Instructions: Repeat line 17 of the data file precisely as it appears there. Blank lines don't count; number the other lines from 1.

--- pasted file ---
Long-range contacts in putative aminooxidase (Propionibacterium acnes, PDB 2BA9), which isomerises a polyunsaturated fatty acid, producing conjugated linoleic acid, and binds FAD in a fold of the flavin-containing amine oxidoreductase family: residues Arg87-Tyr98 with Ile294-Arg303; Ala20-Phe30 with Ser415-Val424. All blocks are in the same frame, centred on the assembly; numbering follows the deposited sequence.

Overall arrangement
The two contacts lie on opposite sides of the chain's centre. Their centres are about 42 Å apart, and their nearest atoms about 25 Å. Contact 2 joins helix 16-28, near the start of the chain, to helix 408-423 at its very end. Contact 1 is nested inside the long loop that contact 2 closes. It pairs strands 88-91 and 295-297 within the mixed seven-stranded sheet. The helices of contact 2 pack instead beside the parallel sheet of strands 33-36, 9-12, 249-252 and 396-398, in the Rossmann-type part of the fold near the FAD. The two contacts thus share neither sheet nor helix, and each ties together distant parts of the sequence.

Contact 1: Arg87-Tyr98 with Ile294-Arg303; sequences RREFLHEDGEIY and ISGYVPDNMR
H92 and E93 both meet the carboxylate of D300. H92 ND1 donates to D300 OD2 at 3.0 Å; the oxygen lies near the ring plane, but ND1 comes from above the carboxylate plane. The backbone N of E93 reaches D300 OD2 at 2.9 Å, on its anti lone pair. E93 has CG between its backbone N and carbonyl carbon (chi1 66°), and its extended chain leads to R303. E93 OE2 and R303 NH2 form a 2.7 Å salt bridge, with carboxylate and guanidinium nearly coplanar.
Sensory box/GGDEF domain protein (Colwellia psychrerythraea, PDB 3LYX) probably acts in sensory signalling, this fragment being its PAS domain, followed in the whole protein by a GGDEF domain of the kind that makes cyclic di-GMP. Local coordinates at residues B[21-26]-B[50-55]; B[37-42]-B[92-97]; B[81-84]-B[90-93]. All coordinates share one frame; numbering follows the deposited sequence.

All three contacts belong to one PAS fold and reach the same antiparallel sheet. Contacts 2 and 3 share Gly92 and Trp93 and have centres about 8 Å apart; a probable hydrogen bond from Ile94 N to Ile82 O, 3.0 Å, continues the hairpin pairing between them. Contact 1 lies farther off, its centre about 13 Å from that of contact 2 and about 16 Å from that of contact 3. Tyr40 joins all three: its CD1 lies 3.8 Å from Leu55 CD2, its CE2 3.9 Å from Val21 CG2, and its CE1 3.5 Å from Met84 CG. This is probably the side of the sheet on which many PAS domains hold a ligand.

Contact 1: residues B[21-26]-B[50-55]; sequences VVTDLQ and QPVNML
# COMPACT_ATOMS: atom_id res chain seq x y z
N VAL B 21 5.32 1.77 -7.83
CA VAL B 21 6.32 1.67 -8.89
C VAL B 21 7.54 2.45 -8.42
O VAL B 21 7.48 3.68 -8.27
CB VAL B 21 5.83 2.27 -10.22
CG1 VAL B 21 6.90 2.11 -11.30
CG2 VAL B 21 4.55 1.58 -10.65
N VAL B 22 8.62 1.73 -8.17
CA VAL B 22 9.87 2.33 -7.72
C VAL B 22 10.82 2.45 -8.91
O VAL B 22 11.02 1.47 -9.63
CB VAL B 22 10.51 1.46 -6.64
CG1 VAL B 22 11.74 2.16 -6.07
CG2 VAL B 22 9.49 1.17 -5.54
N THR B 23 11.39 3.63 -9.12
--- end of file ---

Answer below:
N VAL B 22 8.62 1.73 -8.17